Suchitoto is a colonial town with cobbled streets, red clay roof tiles and a pretty central square. Suchitoto (‘Suchi’) is located 50 km from El Salvador’s capital city, San Salvador, the residents of which often visit during the weekends.
Upon our early evening arrival our tour leader (Marial) took us to Suchitoto’s central square where we visited a street food outlet. Our group of 12 sat outside in the dark street eating traditional El Salvador pupusas. This national stable consists of corn pockets which are often stuffed with cheese, pork and refried beans although you can have other combinations too. They tasted delicious especially when washed down with a local beer.
The following morning we had a tour of the highlights of Suchitoto which began at our hotel when we all piled into the back of Rene’s (our local guide for the day) pick up. This is a common way for locals to travel in many of the countries we’ve visited this year. People hang out of bus doors, sit on the roof and stand in the back of trucks something that doesn’t usually happen in the UK!
The tour was conducted in chronological order starting with some scrambling down the basalt rocks to the attractive Los Tercios Waterfall where Rene explained how the hexagonal rocks were formed by volcanic activity (and are similar to those found at the Giant’s Causeway in Northern Ireland and Staffa Island in Scotland.) Water only flows down this 9 m high waterfall from May to December.
The man made lake (below) was created in 1976 to produce electricity. A dam was constructed which in turn flooded the surrounding farmland where some farmers were offered relatively small amounts of money to give up their land.
We scrambled back up and were taken to a viewing point where we had a great view of Lago Suchitlán, the largest lake in El Salvador.
Next we visited an Indigo shop. Indigo plants were grown and used for dying fabrics back in Mayan times hundreds of years ago. This tradition continued through to the 1800’s when indigo was big business for the local farming community. El Salvador has perfect growing conditions for indigo plants and is the main indigo producer in Central America. We were fascinated by the history and dying process and arranged to participate in a tie dye workshop the following morning.
Above is Victoria, an amazing 97 year old El Salvador woman who still rolls 300 cigars a day and has been doing so for 80 odd years. She did a demonstration and some of our group participated, rolling a cigar for themselves.
We tested Chris’s handy cigar rolling efforts later that evening in the local bar but this is probably not a hidden talent of his as it wouldn’t stay alight and just left a woody taste in our mouths…
Our final stop of the morning was to Centro Arte Para La Paz, an inspiring art museum with a mission…”to develop and promote a culture of peace through the arts, creativity, imagination and cultural exchange…” While we were there Rene explained the impact of the El Salvador civil war from 1980 to 1992. At one point while he was a child living in San Salvador his parents had to put mattresses up at the windows and the family had to hide in the bathroom as the safest room in the house to escape the bullets. The museum is dedicated to peace and amongst many exhibits is also full of photographs of inspirational peace leaders.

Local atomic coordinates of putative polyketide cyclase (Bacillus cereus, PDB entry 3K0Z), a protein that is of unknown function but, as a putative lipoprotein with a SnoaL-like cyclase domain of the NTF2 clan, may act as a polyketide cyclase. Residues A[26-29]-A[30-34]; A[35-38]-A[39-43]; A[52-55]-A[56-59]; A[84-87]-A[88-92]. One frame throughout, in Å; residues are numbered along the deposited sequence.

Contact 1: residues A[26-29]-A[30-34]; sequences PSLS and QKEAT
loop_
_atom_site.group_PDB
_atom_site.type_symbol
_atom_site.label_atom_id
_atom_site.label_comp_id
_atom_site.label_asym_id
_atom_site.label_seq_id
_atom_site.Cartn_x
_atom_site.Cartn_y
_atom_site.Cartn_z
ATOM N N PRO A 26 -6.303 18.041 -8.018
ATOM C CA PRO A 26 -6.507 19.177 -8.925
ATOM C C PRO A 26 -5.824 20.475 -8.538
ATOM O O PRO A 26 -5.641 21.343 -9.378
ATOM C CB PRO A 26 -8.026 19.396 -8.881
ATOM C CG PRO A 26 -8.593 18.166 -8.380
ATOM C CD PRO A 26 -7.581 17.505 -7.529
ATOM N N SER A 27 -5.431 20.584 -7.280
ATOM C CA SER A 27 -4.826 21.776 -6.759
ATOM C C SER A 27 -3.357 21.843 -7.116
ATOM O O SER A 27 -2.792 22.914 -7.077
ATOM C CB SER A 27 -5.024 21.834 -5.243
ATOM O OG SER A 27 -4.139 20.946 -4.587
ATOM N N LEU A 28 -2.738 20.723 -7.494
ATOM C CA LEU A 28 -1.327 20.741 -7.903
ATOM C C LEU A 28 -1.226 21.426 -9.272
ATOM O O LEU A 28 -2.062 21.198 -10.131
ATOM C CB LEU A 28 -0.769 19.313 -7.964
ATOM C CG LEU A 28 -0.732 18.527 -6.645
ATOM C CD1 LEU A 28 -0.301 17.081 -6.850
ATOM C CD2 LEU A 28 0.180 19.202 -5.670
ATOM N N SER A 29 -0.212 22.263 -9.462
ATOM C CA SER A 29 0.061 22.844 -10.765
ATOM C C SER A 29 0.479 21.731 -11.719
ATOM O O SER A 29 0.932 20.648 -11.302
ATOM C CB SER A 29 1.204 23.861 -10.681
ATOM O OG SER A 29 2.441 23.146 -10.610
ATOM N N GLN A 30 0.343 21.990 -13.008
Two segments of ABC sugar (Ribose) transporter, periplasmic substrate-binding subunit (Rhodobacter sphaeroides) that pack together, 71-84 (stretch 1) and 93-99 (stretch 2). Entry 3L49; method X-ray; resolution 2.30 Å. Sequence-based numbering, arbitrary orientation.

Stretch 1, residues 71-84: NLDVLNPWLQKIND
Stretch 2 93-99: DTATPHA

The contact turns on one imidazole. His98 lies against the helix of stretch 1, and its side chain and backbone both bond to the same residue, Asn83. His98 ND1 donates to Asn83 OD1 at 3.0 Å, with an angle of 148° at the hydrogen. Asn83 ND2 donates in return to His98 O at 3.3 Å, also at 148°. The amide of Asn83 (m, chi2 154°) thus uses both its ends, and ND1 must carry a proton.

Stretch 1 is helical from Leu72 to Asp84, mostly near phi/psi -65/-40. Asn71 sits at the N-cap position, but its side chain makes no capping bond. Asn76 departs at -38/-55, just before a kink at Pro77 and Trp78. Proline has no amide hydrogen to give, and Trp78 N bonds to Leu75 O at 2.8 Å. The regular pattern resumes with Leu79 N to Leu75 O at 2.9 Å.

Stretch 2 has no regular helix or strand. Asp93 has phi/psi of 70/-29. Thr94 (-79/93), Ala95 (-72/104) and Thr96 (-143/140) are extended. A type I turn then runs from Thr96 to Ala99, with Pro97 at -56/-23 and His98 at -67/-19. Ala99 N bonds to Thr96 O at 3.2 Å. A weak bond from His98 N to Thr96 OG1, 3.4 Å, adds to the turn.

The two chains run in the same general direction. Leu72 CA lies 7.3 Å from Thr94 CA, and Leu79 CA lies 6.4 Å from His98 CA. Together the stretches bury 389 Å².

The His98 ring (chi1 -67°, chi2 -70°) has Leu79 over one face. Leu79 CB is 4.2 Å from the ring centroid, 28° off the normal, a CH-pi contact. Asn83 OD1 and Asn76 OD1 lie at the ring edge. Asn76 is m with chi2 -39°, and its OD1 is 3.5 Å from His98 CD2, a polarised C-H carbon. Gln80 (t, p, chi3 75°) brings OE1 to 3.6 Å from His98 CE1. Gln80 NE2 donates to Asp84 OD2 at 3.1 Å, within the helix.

For lunch we were taken to a small food outlet at the main square where we were given a local shot to try. Apparently the locals squeeze the lime into their eye, sniff the salt up their nose and gulp down the tequila! We took the easier option and sucked a mouthful of lime keeping this in our mouths as we drank the tequila…
During the afternoon we explored Lake Suchitlan on a small boat. Rene is passionate about birds and wildlife and pointed out many of the bird species which inhabit the lake including cormorants, egrets, herons, vultures and ducks. We saw many of these particularly at ‘Bird Island’ a popular bird nesting island in the middle of the lake.
The El Salvador tourism website explains that “Alejandro Coto a famous local film maker gave the lake its current name “Suchitlan”, which in nahuatl means ‘Place of the flower-bird’.”
Indigo tie dye workshop
The 3 of us (Chris, Laura & Annabelle) together with Lee, a fellow Intrepid traveller got up early the following morning and returned to the Indigo tie dye shop where we had great fun participating in a workshop where we each made an indigo tie dye scarf! The workshop was conducted by Irma who also owns the Indigo tie dye shop.
We began by folding the plain white cotton scarfs into triangles and wrapping elastic bands around the finished bundles. We were encouraged by Irma to complete each one slightly differently to create the different pattern effects.
We then dipped our bundles into the dye soaking them for about 5 minutes. When lifted out we had to open the folds to enable oxygen to reach the dyed parts.
This process was repeated 4 times. We removed some of the elastic bands on the third time which then creates areas of lighter blue on the finished scarf.
Irma sells high quality individually made products some of which take at least a week to make. If you wish to purchase any individually made items you can email Irma (firstname.lastname@example.org) who will correspond over the measurements, hand make the items and send them to you by post. Irma also has a FaceBook page.
El Salvador is off the radar of many travellers so we had a real ‘authentic’ experience in Suchitoto. Many of our Intrepid traveller friends agreed that Suchitoto was one of our favourite places in Central America.